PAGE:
The economic slump in sub-Saharan Africa caused by the coronavirus outbreak could last well over three years, Ghana’s finance minister said on Tuesday.
Much of the region has been spared the infection and death rates that have hit other parts of the world, data suggests, but its economies have been battered by the pandemic and restrictions imposed by governments to contain it.
“We are in the middle of the first recession in sub-Saharan Africa in the last 25 years,” said Ghana’s Finance Minister Ken Ofori-Atta.
The slump may last well over three years and could push between 26 and 39 million people continent-wide into extreme poverty. “Many of our economies are facing economic contractions of up to 15% of gross domestic product and severe liquidity challenges,” he added.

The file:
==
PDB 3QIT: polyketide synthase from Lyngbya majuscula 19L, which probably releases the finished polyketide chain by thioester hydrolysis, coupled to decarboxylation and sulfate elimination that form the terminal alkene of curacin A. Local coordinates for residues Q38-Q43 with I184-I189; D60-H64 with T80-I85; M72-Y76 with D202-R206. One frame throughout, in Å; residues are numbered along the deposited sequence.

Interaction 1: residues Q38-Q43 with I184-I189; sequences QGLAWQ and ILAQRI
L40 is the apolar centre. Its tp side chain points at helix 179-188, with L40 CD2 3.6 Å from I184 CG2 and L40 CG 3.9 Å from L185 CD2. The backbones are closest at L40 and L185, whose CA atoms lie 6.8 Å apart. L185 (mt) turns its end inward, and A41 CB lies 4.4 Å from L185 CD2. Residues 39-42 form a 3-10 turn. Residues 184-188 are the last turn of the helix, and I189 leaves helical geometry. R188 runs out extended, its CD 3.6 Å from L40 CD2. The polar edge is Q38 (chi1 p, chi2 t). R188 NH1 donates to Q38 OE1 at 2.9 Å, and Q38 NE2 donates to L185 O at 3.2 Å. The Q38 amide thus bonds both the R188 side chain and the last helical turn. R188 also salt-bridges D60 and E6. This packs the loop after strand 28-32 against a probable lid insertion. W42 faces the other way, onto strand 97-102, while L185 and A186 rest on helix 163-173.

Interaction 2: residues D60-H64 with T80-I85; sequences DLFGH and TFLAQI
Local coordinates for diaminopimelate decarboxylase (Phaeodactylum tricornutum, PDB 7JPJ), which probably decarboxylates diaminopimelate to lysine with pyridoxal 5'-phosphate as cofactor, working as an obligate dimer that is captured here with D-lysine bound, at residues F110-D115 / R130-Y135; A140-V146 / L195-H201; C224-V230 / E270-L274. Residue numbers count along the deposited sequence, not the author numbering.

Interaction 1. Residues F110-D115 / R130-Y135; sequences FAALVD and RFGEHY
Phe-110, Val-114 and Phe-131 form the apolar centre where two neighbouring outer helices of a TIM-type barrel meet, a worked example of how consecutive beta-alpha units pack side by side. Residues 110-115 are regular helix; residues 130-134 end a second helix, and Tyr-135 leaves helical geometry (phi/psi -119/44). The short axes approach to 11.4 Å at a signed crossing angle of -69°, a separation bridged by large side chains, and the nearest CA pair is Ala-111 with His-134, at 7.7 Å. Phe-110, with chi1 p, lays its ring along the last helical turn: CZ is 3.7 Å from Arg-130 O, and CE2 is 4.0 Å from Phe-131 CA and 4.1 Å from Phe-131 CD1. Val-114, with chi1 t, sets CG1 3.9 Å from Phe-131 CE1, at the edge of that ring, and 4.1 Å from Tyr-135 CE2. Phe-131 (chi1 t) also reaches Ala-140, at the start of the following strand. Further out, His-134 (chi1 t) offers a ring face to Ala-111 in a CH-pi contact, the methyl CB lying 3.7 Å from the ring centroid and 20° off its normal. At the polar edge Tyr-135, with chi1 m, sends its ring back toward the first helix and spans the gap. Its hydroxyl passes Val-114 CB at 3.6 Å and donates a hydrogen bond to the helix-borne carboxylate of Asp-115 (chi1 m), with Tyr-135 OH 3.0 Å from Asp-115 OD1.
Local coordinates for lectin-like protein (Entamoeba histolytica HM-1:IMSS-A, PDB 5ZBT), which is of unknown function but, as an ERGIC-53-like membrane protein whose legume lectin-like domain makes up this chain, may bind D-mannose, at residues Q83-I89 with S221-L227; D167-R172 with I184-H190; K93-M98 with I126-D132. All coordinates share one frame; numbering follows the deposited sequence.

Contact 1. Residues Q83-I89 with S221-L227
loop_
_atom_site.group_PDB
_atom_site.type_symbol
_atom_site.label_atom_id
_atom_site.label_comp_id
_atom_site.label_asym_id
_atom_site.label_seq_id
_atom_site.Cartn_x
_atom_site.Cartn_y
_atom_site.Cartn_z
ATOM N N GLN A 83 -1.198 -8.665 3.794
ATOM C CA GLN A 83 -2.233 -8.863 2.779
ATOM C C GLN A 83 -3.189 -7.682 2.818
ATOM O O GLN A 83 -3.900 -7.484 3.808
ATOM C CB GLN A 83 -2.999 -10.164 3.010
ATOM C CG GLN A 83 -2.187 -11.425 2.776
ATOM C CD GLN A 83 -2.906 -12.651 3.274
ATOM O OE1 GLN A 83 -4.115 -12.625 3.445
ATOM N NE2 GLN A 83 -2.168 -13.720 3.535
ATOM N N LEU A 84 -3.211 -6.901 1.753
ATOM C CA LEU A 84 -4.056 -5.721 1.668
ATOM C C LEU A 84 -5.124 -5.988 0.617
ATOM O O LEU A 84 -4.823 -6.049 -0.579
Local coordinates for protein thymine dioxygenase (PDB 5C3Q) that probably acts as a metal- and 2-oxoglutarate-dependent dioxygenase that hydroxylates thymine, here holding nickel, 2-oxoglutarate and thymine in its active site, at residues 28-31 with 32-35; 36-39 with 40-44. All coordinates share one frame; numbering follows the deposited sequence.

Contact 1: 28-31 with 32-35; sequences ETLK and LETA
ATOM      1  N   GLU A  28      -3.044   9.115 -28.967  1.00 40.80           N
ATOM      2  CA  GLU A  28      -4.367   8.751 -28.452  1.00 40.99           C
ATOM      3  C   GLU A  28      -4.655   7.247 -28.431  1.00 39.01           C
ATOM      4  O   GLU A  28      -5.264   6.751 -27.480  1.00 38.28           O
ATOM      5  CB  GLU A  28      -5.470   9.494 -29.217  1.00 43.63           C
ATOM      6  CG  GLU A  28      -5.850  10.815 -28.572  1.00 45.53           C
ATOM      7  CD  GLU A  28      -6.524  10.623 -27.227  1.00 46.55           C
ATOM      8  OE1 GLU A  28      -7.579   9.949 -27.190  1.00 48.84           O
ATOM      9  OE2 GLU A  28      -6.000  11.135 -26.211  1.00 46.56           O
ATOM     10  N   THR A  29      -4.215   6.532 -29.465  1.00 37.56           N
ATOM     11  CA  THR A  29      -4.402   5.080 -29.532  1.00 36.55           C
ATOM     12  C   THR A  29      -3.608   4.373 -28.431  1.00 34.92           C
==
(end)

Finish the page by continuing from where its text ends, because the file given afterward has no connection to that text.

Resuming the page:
Ofori-Atta, who also serves as chairman of the African Development Bank’s (AfDB) board of governors, was speaking during the swearing-in of AfDB President Akinwumi Adesina to a second five-year term.
The AfDB said in July it expected Africa’s economy to partially rebound next year but that it could still lose nearly a quarter of a trillion dollars in output over 2020 and 2021.
African countries have recorded nearly 1.25 million COVID-19 infections and almost 30,000 deaths. Their relatively low caseloads have been attributed to their relative isolation, early preventive measures taken by authorities and limited testing that suggests the true figures are higher.